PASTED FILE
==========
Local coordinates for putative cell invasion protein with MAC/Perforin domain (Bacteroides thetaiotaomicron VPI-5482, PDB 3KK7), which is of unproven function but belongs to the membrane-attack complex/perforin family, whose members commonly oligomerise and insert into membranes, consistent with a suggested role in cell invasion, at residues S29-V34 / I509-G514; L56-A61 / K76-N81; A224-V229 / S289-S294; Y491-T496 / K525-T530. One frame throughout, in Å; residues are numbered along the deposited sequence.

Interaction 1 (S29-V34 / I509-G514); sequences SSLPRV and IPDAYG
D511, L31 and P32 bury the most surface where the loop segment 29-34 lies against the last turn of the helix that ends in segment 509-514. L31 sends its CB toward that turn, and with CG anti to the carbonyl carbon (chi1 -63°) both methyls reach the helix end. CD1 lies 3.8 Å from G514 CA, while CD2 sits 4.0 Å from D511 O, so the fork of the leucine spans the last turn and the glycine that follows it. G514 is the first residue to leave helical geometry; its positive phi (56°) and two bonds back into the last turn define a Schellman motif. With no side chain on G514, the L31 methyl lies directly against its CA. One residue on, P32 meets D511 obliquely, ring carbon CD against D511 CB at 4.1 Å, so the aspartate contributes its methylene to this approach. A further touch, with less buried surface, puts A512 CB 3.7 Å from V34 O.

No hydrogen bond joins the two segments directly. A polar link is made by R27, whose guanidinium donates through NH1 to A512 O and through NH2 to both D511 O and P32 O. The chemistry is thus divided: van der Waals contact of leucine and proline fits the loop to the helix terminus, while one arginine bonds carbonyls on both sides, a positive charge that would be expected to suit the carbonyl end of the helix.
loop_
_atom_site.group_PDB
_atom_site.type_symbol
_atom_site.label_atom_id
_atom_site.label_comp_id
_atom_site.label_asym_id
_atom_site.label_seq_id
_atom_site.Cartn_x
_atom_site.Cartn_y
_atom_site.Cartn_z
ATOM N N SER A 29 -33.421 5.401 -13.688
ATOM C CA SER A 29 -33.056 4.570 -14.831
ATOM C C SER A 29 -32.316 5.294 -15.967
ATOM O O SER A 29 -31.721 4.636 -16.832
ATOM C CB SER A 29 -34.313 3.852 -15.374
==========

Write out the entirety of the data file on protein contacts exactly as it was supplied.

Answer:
Local coordinates for putative cell invasion protein with MAC/Perforin domain (Bacteroides thetaiotaomicron VPI-5482, PDB 3KK7), which is of unproven function but belongs to the membrane-attack complex/perforin family, whose members commonly oligomerise and insert into membranes, consistent with a suggested role in cell invasion, at residues S29-V34 / I509-G514; L56-A61 / K76-N81; A224-V229 / S289-S294; Y491-T496 / K525-T530. One frame throughout, in Å; residues are numbered along the deposited sequence.

Interaction 1 (S29-V34 / I509-G514); sequences SSLPRV and IPDAYG
D511, L31 and P32 bury the most surface where the loop segment 29-34 lies against the last turn of the helix that ends in segment 509-514. L31 sends its CB toward that turn, and with CG anti to the carbonyl carbon (chi1 -63°) both methyls reach the helix end. CD1 lies 3.8 Å from G514 CA, while CD2 sits 4.0 Å from D511 O, so the fork of the leucine spans the last turn and the glycine that follows it. G514 is the first residue to leave helical geometry; its positive phi (56°) and two bonds back into the last turn define a Schellman motif. With no side chain on G514, the L31 methyl lies directly against its CA. One residue on, P32 meets D511 obliquely, ring carbon CD against D511 CB at 4.1 Å, so the aspartate contributes its methylene to this approach. A further touch, with less buried surface, puts A512 CB 3.7 Å from V34 O.

No hydrogen bond joins the two segments directly. A polar link is made by R27, whose guanidinium donates through NH1 to A512 O and through NH2 to both D511 O and P32 O. The chemistry is thus divided: van der Waals contact of leucine and proline fits the loop to the helix terminus, while one arginine bonds carbonyls on both sides, a positive charge that would be expected to suit the carbonyl end of the helix.
loop_
_atom_site.group_PDB
_atom_site.type_symbol
_atom_site.label_atom_id
_atom_site.label_comp_id
_atom_site.label_asym_id
_atom_site.label_seq_id
_atom_site.Cartn_x
_atom_site.Cartn_y
_atom_site.Cartn_z
ATOM N N SER A 29 -33.421 5.401 -13.688
ATOM C CA SER A 29 -33.056 4.570 -14.831
ATOM C C SER A 29 -32.316 5.294 -15.967
ATOM O O SER A 29 -31.721 4.636 -16.832
ATOM C CB SER A 29 -34.313 3.852 -15.374